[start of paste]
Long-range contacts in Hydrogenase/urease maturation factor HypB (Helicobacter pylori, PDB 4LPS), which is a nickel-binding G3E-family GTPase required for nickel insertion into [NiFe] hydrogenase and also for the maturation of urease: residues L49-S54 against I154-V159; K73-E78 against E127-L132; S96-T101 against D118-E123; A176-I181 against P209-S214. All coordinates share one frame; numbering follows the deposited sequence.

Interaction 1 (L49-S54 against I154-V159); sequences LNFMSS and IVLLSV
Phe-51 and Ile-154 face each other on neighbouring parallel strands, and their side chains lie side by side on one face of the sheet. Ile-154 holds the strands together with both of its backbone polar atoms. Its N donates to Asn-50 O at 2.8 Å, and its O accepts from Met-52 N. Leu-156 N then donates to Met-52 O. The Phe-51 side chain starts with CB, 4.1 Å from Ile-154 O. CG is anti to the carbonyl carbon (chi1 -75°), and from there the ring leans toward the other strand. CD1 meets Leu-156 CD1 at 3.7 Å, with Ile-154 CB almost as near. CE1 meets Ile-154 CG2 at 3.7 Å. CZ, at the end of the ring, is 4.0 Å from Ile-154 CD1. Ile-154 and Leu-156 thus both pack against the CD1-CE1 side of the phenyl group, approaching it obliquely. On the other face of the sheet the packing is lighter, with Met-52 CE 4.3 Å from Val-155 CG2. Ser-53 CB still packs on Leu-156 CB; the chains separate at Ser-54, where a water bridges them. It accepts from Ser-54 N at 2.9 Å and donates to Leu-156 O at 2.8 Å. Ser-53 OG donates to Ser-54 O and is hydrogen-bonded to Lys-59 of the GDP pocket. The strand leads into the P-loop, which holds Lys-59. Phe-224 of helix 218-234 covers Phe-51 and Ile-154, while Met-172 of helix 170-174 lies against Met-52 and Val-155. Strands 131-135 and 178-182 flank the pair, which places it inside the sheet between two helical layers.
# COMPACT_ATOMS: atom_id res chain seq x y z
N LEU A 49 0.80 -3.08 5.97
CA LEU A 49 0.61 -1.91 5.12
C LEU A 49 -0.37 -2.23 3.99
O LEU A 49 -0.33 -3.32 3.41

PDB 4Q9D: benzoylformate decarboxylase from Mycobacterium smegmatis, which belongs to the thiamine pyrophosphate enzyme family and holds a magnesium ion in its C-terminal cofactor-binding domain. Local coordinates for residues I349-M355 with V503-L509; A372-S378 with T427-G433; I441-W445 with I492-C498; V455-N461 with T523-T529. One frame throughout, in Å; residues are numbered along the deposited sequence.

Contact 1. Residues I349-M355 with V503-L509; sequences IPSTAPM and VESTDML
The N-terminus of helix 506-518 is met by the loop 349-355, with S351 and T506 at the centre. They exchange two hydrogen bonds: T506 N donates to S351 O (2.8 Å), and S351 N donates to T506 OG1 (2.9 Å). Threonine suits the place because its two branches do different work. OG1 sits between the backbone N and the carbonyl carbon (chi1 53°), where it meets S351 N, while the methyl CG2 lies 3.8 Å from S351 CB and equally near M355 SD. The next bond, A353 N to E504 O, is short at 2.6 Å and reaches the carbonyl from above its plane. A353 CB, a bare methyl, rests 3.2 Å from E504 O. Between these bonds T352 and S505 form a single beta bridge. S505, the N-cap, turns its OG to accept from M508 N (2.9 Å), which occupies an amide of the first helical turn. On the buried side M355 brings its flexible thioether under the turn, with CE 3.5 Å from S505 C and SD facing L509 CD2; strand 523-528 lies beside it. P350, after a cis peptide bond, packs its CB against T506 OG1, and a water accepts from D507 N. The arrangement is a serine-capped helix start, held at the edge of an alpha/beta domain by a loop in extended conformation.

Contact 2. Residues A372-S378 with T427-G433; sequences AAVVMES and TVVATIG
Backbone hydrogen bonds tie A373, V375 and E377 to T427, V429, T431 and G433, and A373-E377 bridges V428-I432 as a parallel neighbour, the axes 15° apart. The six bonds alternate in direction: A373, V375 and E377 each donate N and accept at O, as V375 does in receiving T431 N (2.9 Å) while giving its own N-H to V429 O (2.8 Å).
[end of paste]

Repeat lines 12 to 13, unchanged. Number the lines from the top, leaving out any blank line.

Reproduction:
Contact 2. Residues A372-S378 with T427-G433; sequences AAVVMES and TVVATIG
Backbone hydrogen bonds tie A373, V375 and E377 to T427, V429, T431 and G433, and A373-E377 bridges V428-I432 as a parallel neighbour, the axes 15° apart. The six bonds alternate in direction: A373, V375 and E377 each donate N and accept at O, as V375 does in receiving T431 N (2.9 Å) while giving its own N-H to V429 O (2.8 Å).